Storm cleanup and recovery is not an emergency, the U.S. Department of Labor's Occupational Health and Safety Administration reminds employers, after last Wednesday's collapse of a house being repaired after Hurricane Sandy.
Three workers were injured at the house in Little Egg Harbor Township in Ocean County and OSHA is now trying to figure out why it happened. In the interim, the department has issued a reminder to employers that it is their obligation to create a safe work space. These days, that includes measures to help workers cope with the heat.
Here is a list of the top 10 Sandy-related violations that inspectors in New Jersey have seen since October 2012:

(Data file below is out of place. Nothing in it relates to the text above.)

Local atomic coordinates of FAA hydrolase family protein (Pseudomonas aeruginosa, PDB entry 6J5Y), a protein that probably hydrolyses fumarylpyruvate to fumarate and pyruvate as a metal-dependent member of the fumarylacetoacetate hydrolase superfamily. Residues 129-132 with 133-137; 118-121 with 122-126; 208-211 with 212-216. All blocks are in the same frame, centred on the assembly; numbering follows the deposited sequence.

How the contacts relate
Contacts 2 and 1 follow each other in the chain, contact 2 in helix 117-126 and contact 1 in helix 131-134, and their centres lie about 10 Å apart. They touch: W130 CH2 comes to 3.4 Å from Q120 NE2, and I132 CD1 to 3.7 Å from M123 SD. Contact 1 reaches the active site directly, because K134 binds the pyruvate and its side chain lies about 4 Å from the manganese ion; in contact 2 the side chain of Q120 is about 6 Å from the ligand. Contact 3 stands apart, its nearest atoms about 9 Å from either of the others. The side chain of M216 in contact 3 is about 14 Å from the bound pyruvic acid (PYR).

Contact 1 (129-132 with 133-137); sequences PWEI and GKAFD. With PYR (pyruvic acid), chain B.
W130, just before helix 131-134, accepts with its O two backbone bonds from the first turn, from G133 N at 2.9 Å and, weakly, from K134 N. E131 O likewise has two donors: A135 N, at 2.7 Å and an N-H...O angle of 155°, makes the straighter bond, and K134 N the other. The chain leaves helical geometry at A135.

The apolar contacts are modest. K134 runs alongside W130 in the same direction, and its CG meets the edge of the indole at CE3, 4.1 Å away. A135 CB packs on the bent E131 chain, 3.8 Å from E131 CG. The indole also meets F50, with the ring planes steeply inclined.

- Fall Protection (29CFR 1926.501), duty to have fall protection
- Training requirements (29CFR 1926.503), exposure to falls
- General Safety and Health Provisions (29CFR 1926.20)
- Scaffolding (29CFR 1926.451), general requirements
- General Duty Clause (5a1), MUTCD (traffic safety), struck by hazards during tree cutting
- Hazard Communication (29CFR 1910.1200)
- Training requirements (29CFR 1926.454), hazards of work on scaffolds
- Head Protection (29CFR 1926.100)
- Excavations (29CFR 1926.651)
- Ladders (29CFR 1926.1053),general requirements
Fall protection information is also available in Spanish.